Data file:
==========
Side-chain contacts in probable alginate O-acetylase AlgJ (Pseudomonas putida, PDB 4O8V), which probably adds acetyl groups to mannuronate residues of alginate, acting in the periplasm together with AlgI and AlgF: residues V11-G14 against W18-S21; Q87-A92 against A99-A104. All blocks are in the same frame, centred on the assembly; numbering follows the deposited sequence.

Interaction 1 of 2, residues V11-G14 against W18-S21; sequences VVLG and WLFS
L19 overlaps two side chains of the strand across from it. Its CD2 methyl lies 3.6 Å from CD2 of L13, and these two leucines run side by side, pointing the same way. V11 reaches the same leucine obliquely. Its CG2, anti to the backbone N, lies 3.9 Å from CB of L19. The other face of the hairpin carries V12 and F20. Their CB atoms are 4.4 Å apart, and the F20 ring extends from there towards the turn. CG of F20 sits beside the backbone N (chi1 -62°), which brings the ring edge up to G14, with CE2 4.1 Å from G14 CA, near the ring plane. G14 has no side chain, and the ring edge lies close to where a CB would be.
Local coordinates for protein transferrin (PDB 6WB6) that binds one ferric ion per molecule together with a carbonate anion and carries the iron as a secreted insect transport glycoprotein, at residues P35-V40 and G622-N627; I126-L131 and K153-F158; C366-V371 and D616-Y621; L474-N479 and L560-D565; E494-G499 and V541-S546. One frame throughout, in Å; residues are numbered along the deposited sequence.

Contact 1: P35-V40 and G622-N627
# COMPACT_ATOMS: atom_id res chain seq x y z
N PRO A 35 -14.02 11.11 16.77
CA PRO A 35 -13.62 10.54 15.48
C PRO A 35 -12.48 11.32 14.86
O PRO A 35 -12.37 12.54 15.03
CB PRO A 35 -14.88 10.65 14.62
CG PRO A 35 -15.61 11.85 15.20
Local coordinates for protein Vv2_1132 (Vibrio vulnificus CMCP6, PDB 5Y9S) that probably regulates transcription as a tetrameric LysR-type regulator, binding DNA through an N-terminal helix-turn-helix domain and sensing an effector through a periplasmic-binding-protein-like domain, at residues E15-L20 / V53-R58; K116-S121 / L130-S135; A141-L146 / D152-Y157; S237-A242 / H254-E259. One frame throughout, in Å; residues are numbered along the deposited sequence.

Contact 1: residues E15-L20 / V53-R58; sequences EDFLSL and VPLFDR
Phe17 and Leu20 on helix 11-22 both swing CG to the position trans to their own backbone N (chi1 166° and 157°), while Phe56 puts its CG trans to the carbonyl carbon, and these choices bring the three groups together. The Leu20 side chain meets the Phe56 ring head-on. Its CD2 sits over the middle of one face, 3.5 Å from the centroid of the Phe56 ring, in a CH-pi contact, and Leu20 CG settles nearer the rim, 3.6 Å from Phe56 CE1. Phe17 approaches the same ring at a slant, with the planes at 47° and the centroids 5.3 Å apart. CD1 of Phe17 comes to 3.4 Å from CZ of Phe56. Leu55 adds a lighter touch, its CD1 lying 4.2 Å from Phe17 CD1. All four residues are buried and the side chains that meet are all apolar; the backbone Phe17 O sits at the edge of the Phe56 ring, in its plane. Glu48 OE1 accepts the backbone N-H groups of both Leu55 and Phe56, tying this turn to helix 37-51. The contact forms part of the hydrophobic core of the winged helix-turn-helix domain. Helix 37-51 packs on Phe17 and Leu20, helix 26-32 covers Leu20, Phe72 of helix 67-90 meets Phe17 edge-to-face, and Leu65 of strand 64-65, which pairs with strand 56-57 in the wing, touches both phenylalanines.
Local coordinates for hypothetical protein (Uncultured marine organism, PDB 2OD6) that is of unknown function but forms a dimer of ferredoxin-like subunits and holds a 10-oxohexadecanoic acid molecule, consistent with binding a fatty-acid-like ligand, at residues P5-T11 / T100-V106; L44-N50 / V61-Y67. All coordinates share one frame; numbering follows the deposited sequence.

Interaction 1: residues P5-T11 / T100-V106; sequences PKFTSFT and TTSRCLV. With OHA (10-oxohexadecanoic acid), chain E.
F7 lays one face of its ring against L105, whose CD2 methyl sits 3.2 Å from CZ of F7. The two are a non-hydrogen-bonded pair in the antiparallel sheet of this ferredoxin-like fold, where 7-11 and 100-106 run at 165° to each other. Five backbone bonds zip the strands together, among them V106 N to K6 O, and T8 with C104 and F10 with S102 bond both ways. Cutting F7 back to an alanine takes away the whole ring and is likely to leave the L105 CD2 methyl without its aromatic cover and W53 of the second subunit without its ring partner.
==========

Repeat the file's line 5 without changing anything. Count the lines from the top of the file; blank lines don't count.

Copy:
Contact 1: P35-V40 and G622-N627